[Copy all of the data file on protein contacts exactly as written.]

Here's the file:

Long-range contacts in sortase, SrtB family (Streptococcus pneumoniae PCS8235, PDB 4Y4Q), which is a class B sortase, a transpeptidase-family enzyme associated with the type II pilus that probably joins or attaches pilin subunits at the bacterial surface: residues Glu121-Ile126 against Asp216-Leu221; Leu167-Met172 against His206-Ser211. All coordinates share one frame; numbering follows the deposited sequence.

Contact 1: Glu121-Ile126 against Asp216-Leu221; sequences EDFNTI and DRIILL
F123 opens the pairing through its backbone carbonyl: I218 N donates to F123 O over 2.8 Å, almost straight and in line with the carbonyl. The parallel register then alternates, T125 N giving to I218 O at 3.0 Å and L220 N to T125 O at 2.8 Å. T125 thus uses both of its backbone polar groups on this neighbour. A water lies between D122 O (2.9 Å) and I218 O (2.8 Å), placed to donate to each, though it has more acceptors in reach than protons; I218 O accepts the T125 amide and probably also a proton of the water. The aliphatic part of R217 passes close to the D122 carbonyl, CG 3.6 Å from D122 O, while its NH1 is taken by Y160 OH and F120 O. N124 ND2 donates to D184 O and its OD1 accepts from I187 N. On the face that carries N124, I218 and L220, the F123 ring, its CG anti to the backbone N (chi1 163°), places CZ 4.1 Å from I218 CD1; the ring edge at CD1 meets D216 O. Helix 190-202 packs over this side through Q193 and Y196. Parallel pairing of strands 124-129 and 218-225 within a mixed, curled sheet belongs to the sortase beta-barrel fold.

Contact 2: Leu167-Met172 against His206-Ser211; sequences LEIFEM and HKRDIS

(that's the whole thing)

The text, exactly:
Long-range contacts in sortase, SrtB family (Streptococcus pneumoniae PCS8235, PDB 4Y4Q), which is a class B sortase, a transpeptidase-family enzyme associated with the type II pilus that probably joins or attaches pilin subunits at the bacterial surface: residues Glu121-Ile126 against Asp216-Leu221; Leu167-Met172 against His206-Ser211. All coordinates share one frame; numbering follows the deposited sequence.

Contact 1: Glu121-Ile126 against Asp216-Leu221; sequences EDFNTI and DRIILL
F123 opens the pairing through its backbone carbonyl: I218 N donates to F123 O over 2.8 Å, almost straight and in line with the carbonyl. The parallel register then alternates, T125 N giving to I218 O at 3.0 Å and L220 N to T125 O at 2.8 Å. T125 thus uses both of its backbone polar groups on this neighbour. A water lies between D122 O (2.9 Å) and I218 O (2.8 Å), placed to donate to each, though it has more acceptors in reach than protons; I218 O accepts the T125 amide and probably also a proton of the water. The aliphatic part of R217 passes close to the D122 carbonyl, CG 3.6 Å from D122 O, while its NH1 is taken by Y160 OH and F120 O. N124 ND2 donates to D184 O and its OD1 accepts from I187 N. On the face that carries N124, I218 and L220, the F123 ring, its CG anti to the backbone N (chi1 163°), places CZ 4.1 Å from I218 CD1; the ring edge at CD1 meets D216 O. Helix 190-202 packs over this side through Q193 and Y196. Parallel pairing of strands 124-129 and 218-225 within a mixed, curled sheet belongs to the sortase beta-barrel fold.

Contact 2: Leu167-Met172 against His206-Ser211; sequences LEIFEM and HKRDIS